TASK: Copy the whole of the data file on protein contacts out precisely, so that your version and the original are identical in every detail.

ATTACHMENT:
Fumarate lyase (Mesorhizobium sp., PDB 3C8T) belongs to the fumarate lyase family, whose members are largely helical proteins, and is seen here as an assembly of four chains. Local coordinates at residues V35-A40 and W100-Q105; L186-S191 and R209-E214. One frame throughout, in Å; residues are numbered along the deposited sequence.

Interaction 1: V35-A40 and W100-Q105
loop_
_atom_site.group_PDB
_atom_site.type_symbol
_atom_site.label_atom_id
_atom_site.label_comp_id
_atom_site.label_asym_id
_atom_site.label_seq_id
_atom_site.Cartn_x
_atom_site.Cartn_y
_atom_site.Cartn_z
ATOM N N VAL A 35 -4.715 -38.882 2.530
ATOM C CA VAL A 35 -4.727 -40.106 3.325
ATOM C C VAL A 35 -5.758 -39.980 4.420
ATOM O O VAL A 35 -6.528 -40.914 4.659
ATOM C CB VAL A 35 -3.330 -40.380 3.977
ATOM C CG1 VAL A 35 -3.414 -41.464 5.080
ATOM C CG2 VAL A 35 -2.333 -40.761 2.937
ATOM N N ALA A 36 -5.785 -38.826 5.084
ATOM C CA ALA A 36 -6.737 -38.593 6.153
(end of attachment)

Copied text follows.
Fumarate lyase (Mesorhizobium sp., PDB 3C8T) belongs to the fumarate lyase family, whose members are largely helical proteins, and is seen here as an assembly of four chains. Local coordinates at residues V35-A40 and W100-Q105; L186-S191 and R209-E214. One frame throughout, in Å; residues are numbered along the deposited sequence.

Interaction 1: V35-A40 and W100-Q105
loop_
_atom_site.group_PDB
_atom_site.type_symbol
_atom_site.label_atom_id
_atom_site.label_comp_id
_atom_site.label_asym_id
_atom_site.label_seq_id
_atom_site.Cartn_x
_atom_site.Cartn_y
_atom_site.Cartn_z
ATOM N N VAL A 35 -4.715 -38.882 2.530
ATOM C CA VAL A 35 -4.727 -40.106 3.325
ATOM C C VAL A 35 -5.758 -39.980 4.420
ATOM O O VAL A 35 -6.528 -40.914 4.659
ATOM C CB VAL A 35 -3.330 -40.380 3.977
ATOM C CG1 VAL A 35 -3.414 -41.464 5.080
ATOM C CG2 VAL A 35 -2.333 -40.761 2.937
ATOM N N ALA A 36 -5.785 -38.826 5.084
ATOM C CA ALA A 36 -6.737 -38.593 6.153